Click here for additional data file (pone.0044473.s003.docx)
Table S2 summarizes the regression models testing the relationship between test performance (accuracy) (dependent variable) and the independent variables (i) SRS-scores (social responsiveness scale), (ii) FSIQ (full-scale IQ), and (iii) age. Regression results are reported separately for each test (biological motion recognition, emotion recognition, 2-choice control and 4-choice control test).
Click here for additional data file (pone.0044473.s004.docx)
Exemplary movie of a point light display consisting of 12 moving white dots against a black background. The point light display shows the female actor walking on the spot (neutral emotional state, side view).
Click here for additional data file (pone.0044473.s005.wmv)
Scrambled version of the point light display showed in Video S1. It consists of the same individual dots, undergoing the same local trajectories as in the normal point light display, however with the position permutated between the 12 individual trajectories.
Click here for additional data file (pone.0044473.s006.wmv)
Exemplary movie of a ‘sad’ point light figure (female actor walking on the spot, front view).
Click here for additional data file (pone.0044473.s007.wmv)
We are grateful to all the subjects who voluntarily participated in this research, to Pieter Van Noten, and Pieter Meyns for their help in the development of the point-light animations and the assessment process. We would also like to thank Prof. Jeroen Smeets and Dr. Lieke Peper for kindly providing laboratory space at the Vrije Universiteit Amsterdam.
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[Figure ID: pone-0044473-g001]
Figure 1 Exemplary point light display.
(A) Photograph of the male actor with the 12 markers attached to the body and (B) the corresponding point light figure.
[Figure ID: pone-0044473-g002]
Figure 2 Test performance.
Accuracy (% correct scores) (A–B), and reaction times (C–D) are displayed for all tests as a function of participant group (Autism spectrum disorders (ASD); Typically developed (TD)). Vertical lines denote ±standard error.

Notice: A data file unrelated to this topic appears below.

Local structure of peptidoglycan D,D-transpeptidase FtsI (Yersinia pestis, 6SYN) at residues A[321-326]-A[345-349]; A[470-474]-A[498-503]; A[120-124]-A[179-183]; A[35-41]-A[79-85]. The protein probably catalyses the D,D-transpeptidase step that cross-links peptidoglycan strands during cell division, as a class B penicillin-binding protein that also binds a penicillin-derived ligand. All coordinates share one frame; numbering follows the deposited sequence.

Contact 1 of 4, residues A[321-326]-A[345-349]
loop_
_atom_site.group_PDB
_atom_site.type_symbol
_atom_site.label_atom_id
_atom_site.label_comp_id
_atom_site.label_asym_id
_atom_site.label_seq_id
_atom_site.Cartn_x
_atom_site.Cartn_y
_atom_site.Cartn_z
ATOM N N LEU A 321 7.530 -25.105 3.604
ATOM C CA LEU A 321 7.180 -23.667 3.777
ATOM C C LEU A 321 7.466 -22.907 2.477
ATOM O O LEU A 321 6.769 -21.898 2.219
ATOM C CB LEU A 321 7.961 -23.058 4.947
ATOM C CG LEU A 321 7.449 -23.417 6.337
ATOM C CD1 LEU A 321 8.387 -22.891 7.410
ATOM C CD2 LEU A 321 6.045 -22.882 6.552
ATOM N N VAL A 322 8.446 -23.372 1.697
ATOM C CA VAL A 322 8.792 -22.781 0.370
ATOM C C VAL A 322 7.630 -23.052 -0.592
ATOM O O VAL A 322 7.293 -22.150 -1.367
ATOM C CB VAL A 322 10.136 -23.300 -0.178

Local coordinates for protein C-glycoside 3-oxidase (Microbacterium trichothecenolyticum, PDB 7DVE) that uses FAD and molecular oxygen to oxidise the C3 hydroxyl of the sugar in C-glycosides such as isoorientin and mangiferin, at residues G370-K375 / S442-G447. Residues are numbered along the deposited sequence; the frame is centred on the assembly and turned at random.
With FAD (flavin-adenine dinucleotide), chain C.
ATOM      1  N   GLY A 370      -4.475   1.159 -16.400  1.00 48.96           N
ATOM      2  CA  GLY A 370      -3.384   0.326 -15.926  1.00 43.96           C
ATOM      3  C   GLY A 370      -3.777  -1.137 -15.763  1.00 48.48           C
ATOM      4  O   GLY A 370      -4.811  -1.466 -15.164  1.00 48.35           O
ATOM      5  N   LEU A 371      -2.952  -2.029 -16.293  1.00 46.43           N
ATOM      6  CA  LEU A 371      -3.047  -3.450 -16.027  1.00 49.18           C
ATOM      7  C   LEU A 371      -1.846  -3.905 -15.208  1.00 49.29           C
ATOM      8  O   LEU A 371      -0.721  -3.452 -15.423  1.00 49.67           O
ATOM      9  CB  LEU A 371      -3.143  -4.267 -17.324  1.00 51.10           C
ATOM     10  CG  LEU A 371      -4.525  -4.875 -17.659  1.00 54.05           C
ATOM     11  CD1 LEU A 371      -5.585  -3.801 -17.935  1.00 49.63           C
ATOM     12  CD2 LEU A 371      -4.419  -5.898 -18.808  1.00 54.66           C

[Figure ID: pone-0044473-g003]
Figure 3 Eye movements.
Saccades/second (A–B), and fixation durations (C–D) are displayed for all tests as a function of participant group (Autism spectrum disorders (ASD); Typically developed (TD)). Vertical lines denote ±standard error.
[Figure ID: pone-0044473-g004]
Figure 4 Across all participants, figure 4 displays the linear fits for the relationship between accuracy on the Emotion recognition test (y-axis) and eye movements (x-axis) (saccades/second (A); fixation duration (B)).
Dotted lines denote 0.95 confidence intervals.
[Figure ID: pone-0044473-g005]
Figure 5 Across all participants, figure 5 displays the linear fits for the relationship between scores on the social responsiveness scale (SRS) (x-axis) and accuracy (y-axis) on the Biological motion recognition test (A) and the Emotion recognition test (B).
Dotted lines denote 0.95 confidence intervals.
Table 1 Descriptive data.
|ASDMean (SD)||TDMean (SD)||Group comparison|
|Age in years||34.9 (8.5)||31.5 (6.3)||t(22) = 1.11; p = .28|
|Verbal IQ||114.6 (16.6)||113.4 (14.8)||t(22) = .18; p = .86|
|Performance IQ||105.7 (20.1)||115.3 (15.8)||t(22) = −1.31; p = .21|
|FS IQ||111.5 (18.2)||115.5 (15.1)||t(22) = −.59; p = .56|
|SRS||99.4 (30.2)||37.2 (18.9)||t(22) = 6.05; p<.001|